It is not surprising, that during this COVID-19 pandemic, this same group of women decided to meet up on Zoom**, once a week at lunch, to continue knitting together virtually. We all join in from the office, from home, or even from one’s car! Not to worry! …she wasn’t knitting and driving at the same time. It was just a nice break for her to get out of the office and hide out, knitting in her car, while Zooming with the rest of us. By meeting virtually, we continue to connect and share fun stories during this very stressful time. Also, we continue to benefit from the healing powers of knitting.

If you are someone who has more time on your hands during this crisis, I encourage you to take up a new hobby. It doesn’t have to be knitting or crocheting. It could be anything – but I, of course, will continue to enjoy all the benefits of knitting.

* https://mhanational.org/blog/mental-health-benefits-knitting

** Zoom is the leader in modern enterprise video communications

A three colour brioche blanket that I knitted for a very special friend.

A Journey Towards Forgiveness

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By Anita Manley

I have learned a great deal about forgiveness over the years. Having struggled with a severe and persistent mental illness for most of my adult life, I have learned how to forgive and how to ask for forgiveness. I’ve had to do a lot of both.

Learning to forgive others, no matter how long it takes, is very hard work. Soul-wrenching work. Asking for forgiveness is also a challenge, but the work of forgiveness does not lie in my hands in this situation. I can only try to show that I truly am sorry and be there for them when and if they are ready to forgive me and hopefully welcome me back into their lives.

I have learned that really, forgiveness is not about the other person who betrayed you, or abandoned you, or lied to you or did you harm, it is about YOU. It is about YOU learning to let go of the hurt, anger and seething pain.

Psychologists generally define forgiveness as a conscious, deliberate decision to release feelings of resentment or vengeance toward a person or group who has harmed you, regardless of whether they actually deserve your forgiveness. Forgiveness does not mean forgetting, nor does it mean condoning or excusing offenses. *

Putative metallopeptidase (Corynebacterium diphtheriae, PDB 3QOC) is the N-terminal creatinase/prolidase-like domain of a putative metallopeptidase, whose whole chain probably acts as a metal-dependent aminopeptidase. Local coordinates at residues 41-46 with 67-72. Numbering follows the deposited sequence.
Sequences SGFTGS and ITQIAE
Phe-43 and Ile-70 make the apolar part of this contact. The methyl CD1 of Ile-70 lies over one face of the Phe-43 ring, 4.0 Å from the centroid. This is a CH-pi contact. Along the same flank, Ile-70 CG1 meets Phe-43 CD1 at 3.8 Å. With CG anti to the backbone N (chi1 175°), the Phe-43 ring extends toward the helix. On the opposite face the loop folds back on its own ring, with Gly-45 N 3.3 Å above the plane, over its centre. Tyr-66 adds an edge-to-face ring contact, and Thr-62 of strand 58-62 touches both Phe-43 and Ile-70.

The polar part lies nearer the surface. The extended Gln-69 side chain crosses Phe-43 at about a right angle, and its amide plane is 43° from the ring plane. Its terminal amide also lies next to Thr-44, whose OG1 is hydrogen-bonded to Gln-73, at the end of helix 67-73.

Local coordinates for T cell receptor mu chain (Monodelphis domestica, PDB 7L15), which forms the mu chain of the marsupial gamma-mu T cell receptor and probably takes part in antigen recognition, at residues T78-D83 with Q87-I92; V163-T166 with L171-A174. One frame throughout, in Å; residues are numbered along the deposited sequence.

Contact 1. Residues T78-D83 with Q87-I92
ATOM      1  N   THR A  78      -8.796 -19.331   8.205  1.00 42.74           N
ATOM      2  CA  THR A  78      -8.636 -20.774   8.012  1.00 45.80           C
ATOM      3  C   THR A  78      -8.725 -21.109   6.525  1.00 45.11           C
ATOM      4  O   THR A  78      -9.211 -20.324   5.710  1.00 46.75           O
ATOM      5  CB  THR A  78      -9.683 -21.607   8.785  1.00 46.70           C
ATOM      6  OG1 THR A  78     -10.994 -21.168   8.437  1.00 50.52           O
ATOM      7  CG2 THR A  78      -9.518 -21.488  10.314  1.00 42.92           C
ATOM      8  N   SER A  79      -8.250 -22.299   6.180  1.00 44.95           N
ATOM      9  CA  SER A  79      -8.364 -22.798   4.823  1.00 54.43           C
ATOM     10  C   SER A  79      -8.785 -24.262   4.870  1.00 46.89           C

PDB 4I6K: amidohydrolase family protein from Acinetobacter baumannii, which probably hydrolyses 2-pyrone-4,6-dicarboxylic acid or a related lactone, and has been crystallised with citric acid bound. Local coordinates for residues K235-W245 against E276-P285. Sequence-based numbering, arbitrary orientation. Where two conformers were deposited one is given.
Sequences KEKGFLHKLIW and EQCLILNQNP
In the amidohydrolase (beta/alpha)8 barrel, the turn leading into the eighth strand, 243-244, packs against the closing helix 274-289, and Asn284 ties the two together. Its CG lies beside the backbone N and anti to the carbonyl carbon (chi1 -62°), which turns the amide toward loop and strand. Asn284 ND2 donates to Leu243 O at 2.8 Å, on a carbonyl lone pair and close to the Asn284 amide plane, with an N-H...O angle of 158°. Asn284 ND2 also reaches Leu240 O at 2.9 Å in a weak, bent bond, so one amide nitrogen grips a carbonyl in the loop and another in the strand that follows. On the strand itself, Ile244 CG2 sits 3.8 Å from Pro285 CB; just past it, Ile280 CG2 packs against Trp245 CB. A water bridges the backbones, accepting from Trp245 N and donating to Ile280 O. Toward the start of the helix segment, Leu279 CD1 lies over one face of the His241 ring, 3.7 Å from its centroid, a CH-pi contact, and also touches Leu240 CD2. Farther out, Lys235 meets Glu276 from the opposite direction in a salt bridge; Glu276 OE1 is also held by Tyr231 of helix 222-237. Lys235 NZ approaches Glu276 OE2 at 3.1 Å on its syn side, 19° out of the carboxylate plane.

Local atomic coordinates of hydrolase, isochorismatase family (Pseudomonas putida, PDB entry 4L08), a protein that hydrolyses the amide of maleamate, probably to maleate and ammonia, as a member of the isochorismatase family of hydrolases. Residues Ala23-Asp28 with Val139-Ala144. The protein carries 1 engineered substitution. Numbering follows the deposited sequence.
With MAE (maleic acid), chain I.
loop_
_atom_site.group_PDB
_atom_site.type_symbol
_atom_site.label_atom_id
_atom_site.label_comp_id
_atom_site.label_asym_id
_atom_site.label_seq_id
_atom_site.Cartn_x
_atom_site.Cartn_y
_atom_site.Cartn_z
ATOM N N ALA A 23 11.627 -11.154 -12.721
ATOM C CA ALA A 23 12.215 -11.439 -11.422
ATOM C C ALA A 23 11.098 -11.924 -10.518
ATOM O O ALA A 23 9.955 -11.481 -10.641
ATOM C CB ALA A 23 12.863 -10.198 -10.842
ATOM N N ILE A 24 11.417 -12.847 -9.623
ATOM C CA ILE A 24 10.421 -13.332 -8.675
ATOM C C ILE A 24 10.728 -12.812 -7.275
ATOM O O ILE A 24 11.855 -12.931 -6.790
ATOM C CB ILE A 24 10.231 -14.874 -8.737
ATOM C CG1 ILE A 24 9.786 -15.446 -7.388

I have found that talking with friends, or a counsellor, or writing endlessly in my journal – are things that have helped me to sort through my thoughts, given me solace… and perhaps I even found answers to why I was so hurt and angry. I learned to have compassion for myself. I have learned to forgive myself, which was probably one of the hardest things to do. To forgive myself for not being there for my daughters (due to my mental illness), when they so desperately needed me. To forgive myself for not living up to my standards of being a good mom. To forgive myself for unintentionally abandoning my daughters while they were teenagers. As you can imagine, this was very soul-searching work.

I also had to forgive all those people in my life who turned their backs on me while I was in the throes of psychosis, because they could not cope with my behaviour. This was easier to forgive, as I felt incredibly guilty and embarrassed by my own behaviour while ill. I found that once I was able to let go of the guilt, anger and shame; there was room for more joy in my life. I felt less depressed and there was room for healthier relationships.

Asking for forgiveness, was something even more challenging for me to do, since all I could really do was wait, and wait and wait for the people whom I unwittingly damaged, to do the hard work of forgiving me. I learned to be patient. I am still, to this day, working hard at building more trusting relationships with both of my daughters. My mental illness caused them so much pain, but both are working together with me to try to build, new, stronger relationships.